The notepad: Natasha Ejaz

Musician, actor, vocal coach and artist, jots down the music videos that changed her life

February 12, 2017

Natasha Ejaz, musician, actor, vocal coach and artist, jots down the music videos that changed her life, and have been the most influential to her

Stranger in Moscow by Michael Jackson

I think this video was my first experience with someone toying with visually representing the idea of telling multiple incomplete stories for the purpose of enhancing one single theme. In this case, it was the juxtaposition of a deep personal sense of loneliness against the fact that everyone in the world feels the same way.

Glosoli by Sigur Ros

‘Glosoli’ is my favourite example of retelling old tales with contemporary landscapes. The video for ‘Glosoli’ is reminiscent of Peter Pan, The Pied Piper, Hansel and Gretel and many more old children’s tales all in one. Plus, I wish I could fly and this makes me believe I can.

Parabol and Parabola by Tool

If I’m not mistaken, most Tool videos are written by the whole band and directed by Adam Jones (the guitarist). The videos are therefore just as otherworldly as their music and the fact that they can accurately represent themselves not just through a sonic experience, but also visually is very inspiring to me. Also, I think these two videos, back-to-back, play the same role songs, like how a concept album would or scenes in a play would — a cohesive idea told over an arc of a few scenes.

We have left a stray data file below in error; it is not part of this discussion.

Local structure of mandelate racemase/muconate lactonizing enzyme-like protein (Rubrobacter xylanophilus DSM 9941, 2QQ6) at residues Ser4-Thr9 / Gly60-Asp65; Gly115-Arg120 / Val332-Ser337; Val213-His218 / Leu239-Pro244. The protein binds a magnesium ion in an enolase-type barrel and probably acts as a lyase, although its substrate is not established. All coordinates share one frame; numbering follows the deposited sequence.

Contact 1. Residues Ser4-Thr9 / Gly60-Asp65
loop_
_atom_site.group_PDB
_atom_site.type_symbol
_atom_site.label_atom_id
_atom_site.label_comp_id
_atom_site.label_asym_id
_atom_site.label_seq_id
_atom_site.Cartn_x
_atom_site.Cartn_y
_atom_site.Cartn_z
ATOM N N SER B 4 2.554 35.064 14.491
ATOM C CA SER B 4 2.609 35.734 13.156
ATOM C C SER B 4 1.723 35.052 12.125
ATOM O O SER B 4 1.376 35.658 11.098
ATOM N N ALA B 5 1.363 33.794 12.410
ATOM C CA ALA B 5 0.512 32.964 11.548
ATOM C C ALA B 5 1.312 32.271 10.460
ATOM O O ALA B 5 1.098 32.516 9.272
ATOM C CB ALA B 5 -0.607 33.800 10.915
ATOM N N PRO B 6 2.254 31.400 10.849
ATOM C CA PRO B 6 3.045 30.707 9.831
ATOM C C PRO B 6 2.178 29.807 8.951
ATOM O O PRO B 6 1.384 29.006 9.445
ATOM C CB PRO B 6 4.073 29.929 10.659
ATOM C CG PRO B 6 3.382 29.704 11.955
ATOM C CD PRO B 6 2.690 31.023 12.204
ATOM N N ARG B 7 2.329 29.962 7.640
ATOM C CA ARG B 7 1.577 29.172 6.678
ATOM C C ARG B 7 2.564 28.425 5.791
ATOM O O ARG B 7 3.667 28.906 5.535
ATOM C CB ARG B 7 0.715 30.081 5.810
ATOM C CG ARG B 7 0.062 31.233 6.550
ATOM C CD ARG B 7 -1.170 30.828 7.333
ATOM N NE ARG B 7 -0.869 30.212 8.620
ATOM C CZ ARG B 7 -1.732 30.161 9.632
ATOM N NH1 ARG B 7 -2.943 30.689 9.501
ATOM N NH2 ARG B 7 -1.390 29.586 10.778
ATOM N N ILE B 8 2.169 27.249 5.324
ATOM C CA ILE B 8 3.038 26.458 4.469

Show Me Love by Laura Mvula

Laura Mvula is both dead and alive in this music video. She is both her past and her present. The devil and the angel. To me the video represents what life after death may be like. I love the fact that someone can explore that theme within what is essentially just a performance video.

Where Are You Now by Skrillex and Diplo featuring Justin Bieber

The making of this video is why I love it. It called upon Justin Bieber fans to draw on frames from the video; these drawings were eventually superimposed onto Bieber’s performance section of the video. It’s a brilliant way of engaging one’s fans into the musician’s journey.

Dang by Mac Miller featuring Anderson Paak

The aesthetics in this video are so beautiful, I can watch it for hours and hours. I love everything about it from the colour grading to the art direction to the story repeating over and over again.